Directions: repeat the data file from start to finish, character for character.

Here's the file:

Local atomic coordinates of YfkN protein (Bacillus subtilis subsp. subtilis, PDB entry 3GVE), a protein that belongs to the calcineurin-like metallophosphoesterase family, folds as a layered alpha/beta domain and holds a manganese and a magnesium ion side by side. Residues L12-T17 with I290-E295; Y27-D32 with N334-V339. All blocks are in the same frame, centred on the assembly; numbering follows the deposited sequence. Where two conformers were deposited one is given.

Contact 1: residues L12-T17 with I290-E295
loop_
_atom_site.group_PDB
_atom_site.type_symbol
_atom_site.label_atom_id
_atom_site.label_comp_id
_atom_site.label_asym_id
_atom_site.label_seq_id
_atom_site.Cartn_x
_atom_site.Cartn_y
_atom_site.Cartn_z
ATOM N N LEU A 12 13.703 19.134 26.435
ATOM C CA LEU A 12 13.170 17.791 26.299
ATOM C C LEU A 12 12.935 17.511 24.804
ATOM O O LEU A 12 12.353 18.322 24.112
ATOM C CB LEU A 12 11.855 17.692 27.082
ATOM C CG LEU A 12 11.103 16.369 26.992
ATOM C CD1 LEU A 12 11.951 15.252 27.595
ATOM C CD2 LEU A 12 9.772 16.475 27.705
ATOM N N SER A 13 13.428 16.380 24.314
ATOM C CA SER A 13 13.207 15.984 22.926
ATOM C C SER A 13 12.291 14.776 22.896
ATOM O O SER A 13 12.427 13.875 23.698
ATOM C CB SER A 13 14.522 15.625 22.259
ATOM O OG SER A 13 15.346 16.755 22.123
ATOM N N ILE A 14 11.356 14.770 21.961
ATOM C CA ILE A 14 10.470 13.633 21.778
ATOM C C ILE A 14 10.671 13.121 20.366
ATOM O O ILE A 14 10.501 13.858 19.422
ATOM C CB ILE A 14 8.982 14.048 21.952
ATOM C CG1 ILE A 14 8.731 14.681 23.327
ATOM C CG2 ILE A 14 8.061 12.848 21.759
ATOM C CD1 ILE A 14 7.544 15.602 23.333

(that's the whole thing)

Local atomic coordinates of YfkN protein (Bacillus subtilis subsp. subtilis, PDB entry 3GVE), a protein that belongs to the calcineurin-like metallophosphoesterase family, folds as a layered alpha/beta domain and holds a manganese and a magnesium ion side by side. Residues L12-T17 with I290-E295; Y27-D32 with N334-V339. All blocks are in the same frame, centred on the assembly; numbering follows the deposited sequence. Where two conformers were deposited one is given.

Contact 1: residues L12-T17 with I290-E295
loop_
_atom_site.group_PDB
_atom_site.type_symbol
_atom_site.label_atom_id
_atom_site.label_comp_id
_atom_site.label_asym_id
_atom_site.label_seq_id
_atom_site.Cartn_x
_atom_site.Cartn_y
_atom_site.Cartn_z
ATOM N N LEU A 12 13.703 19.134 26.435
ATOM C CA LEU A 12 13.170 17.791 26.299
ATOM C C LEU A 12 12.935 17.511 24.804
ATOM O O LEU A 12 12.353 18.322 24.112
ATOM C CB LEU A 12 11.855 17.692 27.082
ATOM C CG LEU A 12 11.103 16.369 26.992
ATOM C CD1 LEU A 12 11.951 15.252 27.595
ATOM C CD2 LEU A 12 9.772 16.475 27.705
ATOM N N SER A 13 13.428 16.380 24.314
ATOM C CA SER A 13 13.207 15.984 22.926
ATOM C C SER A 13 12.291 14.776 22.896
ATOM O O SER A 13 12.427 13.875 23.698
ATOM C CB SER A 13 14.522 15.625 22.259
ATOM O OG SER A 13 15.346 16.755 22.123
ATOM N N ILE A 14 11.356 14.770 21.961
ATOM C CA ILE A 14 10.470 13.633 21.778
ATOM C C ILE A 14 10.671 13.121 20.366
ATOM O O ILE A 14 10.501 13.858 19.422
ATOM C CB ILE A 14 8.982 14.048 21.952
ATOM C CG1 ILE A 14 8.731 14.681 23.327
ATOM C CG2 ILE A 14 8.061 12.848 21.759
ATOM C CD1 ILE A 14 7.544 15.602 23.333